A virulent plant disease which has ravaged forests in north America has spread across Britain, raising fears that the country's forests are facing an ecological disaster.
Experts at the Forestry Commission fear that, if it catches hold, the fungus known as Sudden Oak Death, could cause a more serious environmental catastrophe than the Dutch Elm disease epidemic which killed off 30 million trees after it re-emerged in the 1960s.
The first British case of Sudden Oak Death, an organism closely related to the fungus that causes potato blight, was discovered in a shrub at a garden centre in April.
But the Forestry Commission revealed yesterday that since then, more than 70 cases have been found across the UK and the Channel Islands, in rhododendron and viburnum bushes being sold in nurseries.
Worried by the spate of cases, Forestry Commission experts have now ordered urgent laboratory tests on ash, lime, chestnut, beech and birch trees, as well as native oaks, to find out which are susceptible.
Two days ago, the European Commission also began preparations to ban all imports of potentially risky American trees and bark to the EU, and ordered health checks on garden nurseries across Europe. Most EU members have so far failed to test for the disease.
There is no known case of the fungus, Phytophthora ramorum, infecting a wild oak in Britain, but commission scientists were alarmed to discover that chestnut trees and native oaks were infected in their lab tests.
Roddie Burgess, head of plant health for the Forestry Commission in Edinburgh, said the tests and import bans were a necessary precaution because they did not yet know how dangerous the disease could be.
"It's a damn sight easier to do something before we get the disease rather than try and manage it once it's here. Once it does get in, we can't eradicate it. The probability is that if it does get in and gets established, it will do a Dutch Elm disease-type thing."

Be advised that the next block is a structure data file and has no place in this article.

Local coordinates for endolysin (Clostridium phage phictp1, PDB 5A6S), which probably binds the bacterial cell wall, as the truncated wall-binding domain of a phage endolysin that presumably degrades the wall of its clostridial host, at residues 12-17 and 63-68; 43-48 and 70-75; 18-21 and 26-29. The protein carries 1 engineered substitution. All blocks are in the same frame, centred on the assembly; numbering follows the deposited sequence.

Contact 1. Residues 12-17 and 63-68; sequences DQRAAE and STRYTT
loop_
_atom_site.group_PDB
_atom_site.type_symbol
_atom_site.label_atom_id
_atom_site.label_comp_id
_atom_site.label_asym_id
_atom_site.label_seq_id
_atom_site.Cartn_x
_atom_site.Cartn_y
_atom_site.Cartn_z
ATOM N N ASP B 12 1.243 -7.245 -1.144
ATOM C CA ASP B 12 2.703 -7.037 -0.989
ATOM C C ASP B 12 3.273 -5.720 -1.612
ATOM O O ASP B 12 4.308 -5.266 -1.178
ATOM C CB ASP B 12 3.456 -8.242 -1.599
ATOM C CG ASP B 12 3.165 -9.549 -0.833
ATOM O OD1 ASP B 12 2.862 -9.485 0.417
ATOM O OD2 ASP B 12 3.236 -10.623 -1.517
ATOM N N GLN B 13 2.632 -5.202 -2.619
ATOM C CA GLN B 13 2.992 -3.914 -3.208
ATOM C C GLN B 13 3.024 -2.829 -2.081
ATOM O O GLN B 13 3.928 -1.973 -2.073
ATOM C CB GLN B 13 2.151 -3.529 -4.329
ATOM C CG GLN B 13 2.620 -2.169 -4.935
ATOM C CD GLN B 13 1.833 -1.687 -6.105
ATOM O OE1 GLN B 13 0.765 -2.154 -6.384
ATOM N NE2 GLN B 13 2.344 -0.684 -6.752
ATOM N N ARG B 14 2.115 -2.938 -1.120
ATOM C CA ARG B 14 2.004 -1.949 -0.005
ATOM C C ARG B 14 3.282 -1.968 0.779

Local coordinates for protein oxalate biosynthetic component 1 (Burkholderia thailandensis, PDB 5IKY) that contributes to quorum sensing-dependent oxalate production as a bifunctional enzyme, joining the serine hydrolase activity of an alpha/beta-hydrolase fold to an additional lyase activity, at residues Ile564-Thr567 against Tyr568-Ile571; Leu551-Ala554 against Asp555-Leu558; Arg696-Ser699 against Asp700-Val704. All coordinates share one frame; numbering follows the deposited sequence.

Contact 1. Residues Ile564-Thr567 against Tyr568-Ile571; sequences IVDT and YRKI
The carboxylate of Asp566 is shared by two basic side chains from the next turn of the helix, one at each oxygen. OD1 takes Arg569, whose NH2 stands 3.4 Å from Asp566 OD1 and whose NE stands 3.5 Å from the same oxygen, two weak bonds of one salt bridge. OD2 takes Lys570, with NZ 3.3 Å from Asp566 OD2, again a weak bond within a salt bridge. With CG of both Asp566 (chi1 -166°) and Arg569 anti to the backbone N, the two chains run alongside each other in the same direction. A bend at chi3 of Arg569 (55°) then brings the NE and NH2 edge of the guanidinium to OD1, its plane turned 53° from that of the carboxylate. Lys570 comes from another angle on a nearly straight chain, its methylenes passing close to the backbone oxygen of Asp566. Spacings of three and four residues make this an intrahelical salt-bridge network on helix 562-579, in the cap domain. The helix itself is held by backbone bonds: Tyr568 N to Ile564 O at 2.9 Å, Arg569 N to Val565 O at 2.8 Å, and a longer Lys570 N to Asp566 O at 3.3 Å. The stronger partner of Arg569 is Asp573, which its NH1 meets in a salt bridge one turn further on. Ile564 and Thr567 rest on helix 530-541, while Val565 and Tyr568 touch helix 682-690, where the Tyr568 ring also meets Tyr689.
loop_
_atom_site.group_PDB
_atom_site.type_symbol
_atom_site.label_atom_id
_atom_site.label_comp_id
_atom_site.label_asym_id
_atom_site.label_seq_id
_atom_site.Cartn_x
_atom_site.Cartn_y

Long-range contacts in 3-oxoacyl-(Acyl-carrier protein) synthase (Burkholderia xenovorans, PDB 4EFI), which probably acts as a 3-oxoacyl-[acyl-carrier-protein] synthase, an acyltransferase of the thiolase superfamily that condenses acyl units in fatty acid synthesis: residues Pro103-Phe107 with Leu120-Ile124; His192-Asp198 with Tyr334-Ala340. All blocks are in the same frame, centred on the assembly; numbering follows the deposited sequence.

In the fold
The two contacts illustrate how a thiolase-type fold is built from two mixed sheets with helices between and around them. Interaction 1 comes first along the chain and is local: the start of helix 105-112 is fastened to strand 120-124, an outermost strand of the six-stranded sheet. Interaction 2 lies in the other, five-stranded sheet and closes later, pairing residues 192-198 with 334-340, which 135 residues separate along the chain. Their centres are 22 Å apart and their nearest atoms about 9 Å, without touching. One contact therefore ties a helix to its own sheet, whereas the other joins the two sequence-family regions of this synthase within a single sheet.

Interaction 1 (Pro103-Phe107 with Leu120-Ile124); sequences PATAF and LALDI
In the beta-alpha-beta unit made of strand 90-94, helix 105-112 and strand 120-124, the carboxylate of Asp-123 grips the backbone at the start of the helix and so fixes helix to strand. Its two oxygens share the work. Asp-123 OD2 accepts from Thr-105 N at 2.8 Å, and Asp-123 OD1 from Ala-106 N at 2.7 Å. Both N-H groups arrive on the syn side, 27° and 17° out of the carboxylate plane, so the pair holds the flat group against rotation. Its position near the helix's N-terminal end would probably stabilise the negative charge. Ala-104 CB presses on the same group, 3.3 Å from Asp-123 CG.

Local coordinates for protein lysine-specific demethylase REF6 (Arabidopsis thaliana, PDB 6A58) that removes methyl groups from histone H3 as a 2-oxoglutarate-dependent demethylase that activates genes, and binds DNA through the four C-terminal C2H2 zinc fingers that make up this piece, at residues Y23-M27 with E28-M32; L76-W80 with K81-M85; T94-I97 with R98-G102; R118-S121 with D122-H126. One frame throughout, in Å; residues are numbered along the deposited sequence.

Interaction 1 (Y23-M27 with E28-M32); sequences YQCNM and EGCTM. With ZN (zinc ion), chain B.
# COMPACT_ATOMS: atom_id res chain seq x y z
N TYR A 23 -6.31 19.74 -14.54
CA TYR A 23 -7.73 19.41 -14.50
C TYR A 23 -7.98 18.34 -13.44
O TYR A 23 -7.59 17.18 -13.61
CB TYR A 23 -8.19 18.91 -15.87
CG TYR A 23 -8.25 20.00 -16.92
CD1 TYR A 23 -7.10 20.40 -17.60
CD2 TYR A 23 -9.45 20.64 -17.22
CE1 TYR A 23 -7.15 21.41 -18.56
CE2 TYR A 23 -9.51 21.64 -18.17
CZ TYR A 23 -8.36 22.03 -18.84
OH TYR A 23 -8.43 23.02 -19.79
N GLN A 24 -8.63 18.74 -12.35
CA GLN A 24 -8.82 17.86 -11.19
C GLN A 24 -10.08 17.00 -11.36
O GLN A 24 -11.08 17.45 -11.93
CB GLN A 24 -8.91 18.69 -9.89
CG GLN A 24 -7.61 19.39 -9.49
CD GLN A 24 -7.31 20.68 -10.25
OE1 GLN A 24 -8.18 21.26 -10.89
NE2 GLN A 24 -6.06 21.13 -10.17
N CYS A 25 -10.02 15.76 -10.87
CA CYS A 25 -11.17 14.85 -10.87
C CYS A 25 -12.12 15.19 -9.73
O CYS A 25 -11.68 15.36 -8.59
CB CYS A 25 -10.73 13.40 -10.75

The north American strain of the fungus has struck forests in 12 areas of California and a town in Oregon, where every tree at risk of infection has been cut down and burnt. The fungus has killed 80 to 90 per cent of the oaks it has infected. It causes lesions and cracks in the bark, which ooze an unsightly tarry, black-red substance.
Mr Burgess said early tests suggested that native British oaks are more resistant to the fungus than American varieties but they still do not know if they are totally resistant. The disease is incurable if a tree becomes affected.
The fungus was first detected in Germany and the Netherlands in 1993 but was not recognised as a new disease until late last year. By then, it had spread across California, affecting more than a dozen types of tree and shrub, including several species of north American oak and cranberry.
Trevor Dynes, an expert on British plants from the conservation charity Plantlife, said the commission's findings were "horrific". Losing large numbers of Britain's 203 million oaks would severely damage other plants and animals which rely on the oak forests.
"Oak woodlands are probably one of the most important habitats we've got in Britain," he said. "If this got in, and started decimating them, we would be worried about all the other species which depend on them."